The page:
Ethical Angling

Preserve Your Passion

Recreational angling is an activity enjoyed by millions of people across the world and is one of the oldest and most popular forms of outdoor recreation. South Africa alone has an estimated 850 000 rock and surf anglers and 1735 registered light tackle boats (Leibolt, 2008). But all this enjoyment hasn’t come without a cost… “Recreational angling affects the structure and function of fish populations and potentially entire aquatic ecosystems” (Lewin, 2008.)
Despite a large portion of recreational anglers believing that they have no negative impact on marine ecosystems or fish populations and who, more often than not, shift the blame to commercial fisheries or the Chinese trawlers (that’s a whole other story)….it’s about time some responsibility was taken. 

The movement

Over the last decade, increased research and management of recreational fisheries has clearly indicated that by no means are recreational anglers free of responsibility –  “the main biological impacts include changes in the size and age structures in populations or communities, biomass reduction, loss of genetic diversity, changes in trophic cascades and habitat degradation” (Lewin, 2008).
However, there are plenty of conscious and ethical anglers out there who do their best to look after and protect our natural environment. ‘Ethical angling’ is a relatively new approach to fishing – it is a movement of understanding, appreciating and respecting the fish one catches and the natural environment one is fishing in. 

Heading

Ethical anglers

Ethical anglers don’t only obey regulations and catch limits but also show a deep seated interest and passion for the fish they catch and familiarise themselves with the workings of various ecosystems. They make a strong effort to practice the best handling techniques and will always minimise the fish’s exposure to air and stress. Ethical anglers are concerned about the well-being of the natural environment and proactively try to minimise any negative impact on it.

 

Catch and release 

Catch and release is by far the most sustainable form of recreational fishing. “Current catch-and-release practices are still certainly better for fish populations than not releasing the fish at all” (Anna Funk, 2018). However, to ensure  high survival rates of released fish, it is vital for anglers to diligently practice the best angling ethics. Anglers must practice excellent handling techniques (wet hands and use of mat), limit air exposure to 30 seconds and use nonintrusive gear (eg. circle hooks).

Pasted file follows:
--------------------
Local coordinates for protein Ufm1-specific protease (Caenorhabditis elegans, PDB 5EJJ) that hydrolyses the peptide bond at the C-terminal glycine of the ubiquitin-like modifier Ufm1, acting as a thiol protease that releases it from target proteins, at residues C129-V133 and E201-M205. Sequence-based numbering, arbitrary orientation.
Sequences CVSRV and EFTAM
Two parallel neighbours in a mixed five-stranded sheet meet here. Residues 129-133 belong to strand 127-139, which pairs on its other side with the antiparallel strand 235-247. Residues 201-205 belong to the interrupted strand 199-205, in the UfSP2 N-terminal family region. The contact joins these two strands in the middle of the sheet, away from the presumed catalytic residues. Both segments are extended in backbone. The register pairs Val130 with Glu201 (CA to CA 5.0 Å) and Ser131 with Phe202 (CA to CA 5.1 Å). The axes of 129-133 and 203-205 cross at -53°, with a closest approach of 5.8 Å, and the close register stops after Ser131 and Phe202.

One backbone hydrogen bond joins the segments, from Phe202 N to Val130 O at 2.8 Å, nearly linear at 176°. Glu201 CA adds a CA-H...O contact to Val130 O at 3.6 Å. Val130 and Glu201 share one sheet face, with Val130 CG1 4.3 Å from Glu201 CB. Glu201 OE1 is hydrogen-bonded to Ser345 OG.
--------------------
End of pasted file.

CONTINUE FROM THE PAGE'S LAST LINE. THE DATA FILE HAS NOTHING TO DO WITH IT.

Why should you tag and release? 

Voluntary angler-based tagging programs have become increasingly popular over the years and have added substantial benefit to fisheries research and the management of marine ecosystems. Tagging fish helps to obtain valuable data such as their movement, age, growth rate and migratory patterns, just to name a few.

OCEANOGRAPHIC RESEARCH INSTITUTE’S

Co-operative fish tagging project

Best handling techniques for catch and release:

It is our job as anglers to keep the fight to a minimum, wet our hands, keep the fish in the water, and release it properly.
  • Land the fish quickly to avoid exhausting the fish. Make sure to ALWAYS use suitable gear for what you are targeting (big fish = heavy gear)
  • Keep the fish in the water if you are not tagging or taking a photo
  • Use a net when lifting the fish out of the water
  • ALWAYS wet your hands before touching the fish
  • Make use of a bucket and mat when tagging a fish
  • Use circle (barbless) hooks to limit injury
  • ALWAYS minimise air exposure 30 seconds!
  • Revive and recover the fish before releasing
  • ALWAYS remember you are handling another living being, be gentle.

Are you interested in the correct handling of sharks and rays